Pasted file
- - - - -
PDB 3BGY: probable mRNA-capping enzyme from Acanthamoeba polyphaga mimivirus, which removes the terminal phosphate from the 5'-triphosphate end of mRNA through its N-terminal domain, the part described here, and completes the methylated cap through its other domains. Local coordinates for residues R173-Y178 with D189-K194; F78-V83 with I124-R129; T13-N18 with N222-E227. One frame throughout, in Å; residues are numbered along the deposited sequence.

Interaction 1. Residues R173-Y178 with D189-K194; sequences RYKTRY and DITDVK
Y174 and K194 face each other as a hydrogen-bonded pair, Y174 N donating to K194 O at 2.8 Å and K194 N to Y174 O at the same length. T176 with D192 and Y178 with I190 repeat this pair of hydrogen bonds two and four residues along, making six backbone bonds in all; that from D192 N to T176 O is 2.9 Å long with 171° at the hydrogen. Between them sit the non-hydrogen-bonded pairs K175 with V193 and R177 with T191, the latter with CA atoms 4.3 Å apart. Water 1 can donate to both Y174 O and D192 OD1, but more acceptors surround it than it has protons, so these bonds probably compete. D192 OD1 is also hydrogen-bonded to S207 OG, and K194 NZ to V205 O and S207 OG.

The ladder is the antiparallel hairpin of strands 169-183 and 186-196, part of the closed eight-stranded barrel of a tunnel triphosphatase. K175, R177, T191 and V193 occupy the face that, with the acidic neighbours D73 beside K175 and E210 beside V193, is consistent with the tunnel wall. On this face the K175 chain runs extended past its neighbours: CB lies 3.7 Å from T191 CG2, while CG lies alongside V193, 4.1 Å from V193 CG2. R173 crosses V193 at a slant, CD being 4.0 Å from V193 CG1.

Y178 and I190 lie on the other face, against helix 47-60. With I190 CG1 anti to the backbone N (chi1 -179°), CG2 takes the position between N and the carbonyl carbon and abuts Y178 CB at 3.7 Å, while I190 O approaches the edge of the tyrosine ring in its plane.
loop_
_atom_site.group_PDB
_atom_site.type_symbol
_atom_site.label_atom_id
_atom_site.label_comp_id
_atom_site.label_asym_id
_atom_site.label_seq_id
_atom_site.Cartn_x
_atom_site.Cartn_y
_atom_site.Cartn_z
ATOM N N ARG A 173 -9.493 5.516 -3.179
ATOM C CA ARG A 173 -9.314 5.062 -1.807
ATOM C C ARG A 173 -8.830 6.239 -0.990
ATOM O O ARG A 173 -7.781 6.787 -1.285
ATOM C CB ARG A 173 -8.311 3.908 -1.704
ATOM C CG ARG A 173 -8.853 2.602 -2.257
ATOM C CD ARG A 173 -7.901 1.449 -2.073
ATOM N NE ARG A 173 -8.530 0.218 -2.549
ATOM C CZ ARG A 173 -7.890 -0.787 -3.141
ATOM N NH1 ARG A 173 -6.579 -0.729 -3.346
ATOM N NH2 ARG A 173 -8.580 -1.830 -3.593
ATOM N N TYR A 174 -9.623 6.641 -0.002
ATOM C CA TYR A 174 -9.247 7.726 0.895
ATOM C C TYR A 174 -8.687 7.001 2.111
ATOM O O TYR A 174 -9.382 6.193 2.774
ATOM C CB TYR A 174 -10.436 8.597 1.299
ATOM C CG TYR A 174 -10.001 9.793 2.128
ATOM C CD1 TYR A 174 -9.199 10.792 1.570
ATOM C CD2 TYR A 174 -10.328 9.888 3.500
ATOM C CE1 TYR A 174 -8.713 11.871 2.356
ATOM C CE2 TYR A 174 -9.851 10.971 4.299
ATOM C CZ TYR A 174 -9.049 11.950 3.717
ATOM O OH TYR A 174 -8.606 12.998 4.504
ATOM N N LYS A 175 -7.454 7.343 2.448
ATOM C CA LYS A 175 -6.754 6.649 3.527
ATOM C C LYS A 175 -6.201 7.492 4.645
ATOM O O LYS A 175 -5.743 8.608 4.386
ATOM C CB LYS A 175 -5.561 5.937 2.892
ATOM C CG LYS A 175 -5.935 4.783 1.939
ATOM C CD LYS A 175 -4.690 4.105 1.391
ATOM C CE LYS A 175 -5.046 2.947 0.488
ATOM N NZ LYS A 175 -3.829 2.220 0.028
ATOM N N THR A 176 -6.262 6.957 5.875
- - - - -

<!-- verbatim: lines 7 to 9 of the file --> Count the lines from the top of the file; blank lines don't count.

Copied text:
_atom_site.group_PDB
_atom_site.type_symbol
_atom_site.label_atom_id